BEIJING (Reuters) - The Chinese and Russian militaries will next month hold anti-missile drills in Beijing, China’s Defence Ministry said on Friday, amid concern in both countries about the deployment of a U.S. anti-missile system in South Korea.
China and Russia have both expressed opposition to the basing of the U.S. Terminal High Altitude Area Defence (THAAD) system in South Korea, which Seoul and Washington say is needed to defend against the threat of North Korean missiles.
China, along with Russia, has repeatedly expressed opposition to the THAAD deployment, saying it will do nothing to help ease tension with North Korea.
China also fears THAAD’s powerful radar system can look deep into is territory, undermining its security.
China’s Defence Ministry said in a statement a computer drill would take place from Dec. 11 to Dec. 16.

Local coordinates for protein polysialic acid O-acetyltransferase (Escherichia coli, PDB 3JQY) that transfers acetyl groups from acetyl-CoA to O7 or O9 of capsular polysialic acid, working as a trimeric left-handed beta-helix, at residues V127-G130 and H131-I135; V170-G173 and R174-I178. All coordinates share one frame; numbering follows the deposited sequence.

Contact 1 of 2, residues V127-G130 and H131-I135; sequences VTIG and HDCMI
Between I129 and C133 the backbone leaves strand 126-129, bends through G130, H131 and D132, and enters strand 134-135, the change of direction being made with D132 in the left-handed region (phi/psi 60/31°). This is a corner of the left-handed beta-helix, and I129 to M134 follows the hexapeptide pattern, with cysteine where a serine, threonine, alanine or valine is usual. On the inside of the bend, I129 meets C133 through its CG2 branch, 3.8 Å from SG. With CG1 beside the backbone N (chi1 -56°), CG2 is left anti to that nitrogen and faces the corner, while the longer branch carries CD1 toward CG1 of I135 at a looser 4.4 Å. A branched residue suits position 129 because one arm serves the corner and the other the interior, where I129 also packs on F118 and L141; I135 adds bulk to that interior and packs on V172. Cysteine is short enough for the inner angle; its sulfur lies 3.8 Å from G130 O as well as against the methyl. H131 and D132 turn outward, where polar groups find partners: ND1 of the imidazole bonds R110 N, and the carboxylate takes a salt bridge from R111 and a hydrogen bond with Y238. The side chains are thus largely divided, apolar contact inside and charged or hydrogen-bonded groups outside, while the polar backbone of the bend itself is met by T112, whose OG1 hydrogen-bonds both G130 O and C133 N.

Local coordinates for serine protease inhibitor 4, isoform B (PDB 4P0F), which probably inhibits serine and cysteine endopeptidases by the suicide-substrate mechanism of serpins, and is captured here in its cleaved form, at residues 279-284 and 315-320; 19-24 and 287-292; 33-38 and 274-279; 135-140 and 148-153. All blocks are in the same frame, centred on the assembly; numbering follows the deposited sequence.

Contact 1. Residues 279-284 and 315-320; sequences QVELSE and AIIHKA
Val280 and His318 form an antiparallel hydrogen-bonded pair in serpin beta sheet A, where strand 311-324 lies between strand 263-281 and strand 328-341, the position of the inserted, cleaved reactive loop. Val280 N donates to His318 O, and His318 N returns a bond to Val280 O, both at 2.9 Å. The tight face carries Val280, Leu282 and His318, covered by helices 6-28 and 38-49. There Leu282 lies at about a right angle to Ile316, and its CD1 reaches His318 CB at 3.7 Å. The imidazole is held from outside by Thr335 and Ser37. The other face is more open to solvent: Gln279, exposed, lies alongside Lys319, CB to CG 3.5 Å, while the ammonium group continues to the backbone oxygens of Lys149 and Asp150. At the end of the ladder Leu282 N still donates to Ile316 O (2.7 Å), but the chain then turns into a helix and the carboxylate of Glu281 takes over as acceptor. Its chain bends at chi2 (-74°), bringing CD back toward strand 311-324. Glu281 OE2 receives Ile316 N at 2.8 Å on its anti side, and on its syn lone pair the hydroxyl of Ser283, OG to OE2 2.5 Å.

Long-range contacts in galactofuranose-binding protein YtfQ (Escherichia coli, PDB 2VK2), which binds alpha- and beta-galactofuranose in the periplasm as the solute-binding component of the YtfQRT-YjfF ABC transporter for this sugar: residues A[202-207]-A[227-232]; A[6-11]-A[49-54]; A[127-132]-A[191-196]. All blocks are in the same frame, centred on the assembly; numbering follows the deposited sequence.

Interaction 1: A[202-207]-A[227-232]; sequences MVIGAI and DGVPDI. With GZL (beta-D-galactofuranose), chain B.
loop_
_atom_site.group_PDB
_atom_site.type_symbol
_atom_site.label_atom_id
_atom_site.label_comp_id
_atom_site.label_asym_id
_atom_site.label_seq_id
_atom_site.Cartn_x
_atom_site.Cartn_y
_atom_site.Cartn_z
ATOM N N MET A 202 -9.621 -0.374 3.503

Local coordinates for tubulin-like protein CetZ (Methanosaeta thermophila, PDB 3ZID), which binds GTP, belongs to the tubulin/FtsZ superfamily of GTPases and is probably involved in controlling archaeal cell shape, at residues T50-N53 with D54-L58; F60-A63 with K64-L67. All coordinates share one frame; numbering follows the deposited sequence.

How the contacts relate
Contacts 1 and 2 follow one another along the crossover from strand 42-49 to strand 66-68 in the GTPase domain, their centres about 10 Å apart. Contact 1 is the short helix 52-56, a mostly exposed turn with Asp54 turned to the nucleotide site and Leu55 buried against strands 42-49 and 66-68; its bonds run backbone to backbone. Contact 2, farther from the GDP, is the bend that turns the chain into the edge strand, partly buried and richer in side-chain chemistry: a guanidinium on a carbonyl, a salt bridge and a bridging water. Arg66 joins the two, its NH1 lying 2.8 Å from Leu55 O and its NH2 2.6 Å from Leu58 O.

The aim of the exercise was to jointly practice defence against missiles and how to handle “sudden and provocative attacks on the two countries’ territories by ballistic missiles and cruise missiles”, the ministry said.
“The drill is not aimed at any third party,” it said, without elaborating.
While China and South Korea agreed last month to move beyond their year-long stand-off over THAAD, a dispute that has been devastating to South Korean businesses that rely on Chinese consumers, China has stuck to its opposition to the system.
China and Russia have close military and diplomatic ties, and they have repeatedly called for a peaceful, negotiated solution to the North Korea nuclear and missile crisis.
Reporting by Ben Blanchard; Editing by Robert Birsel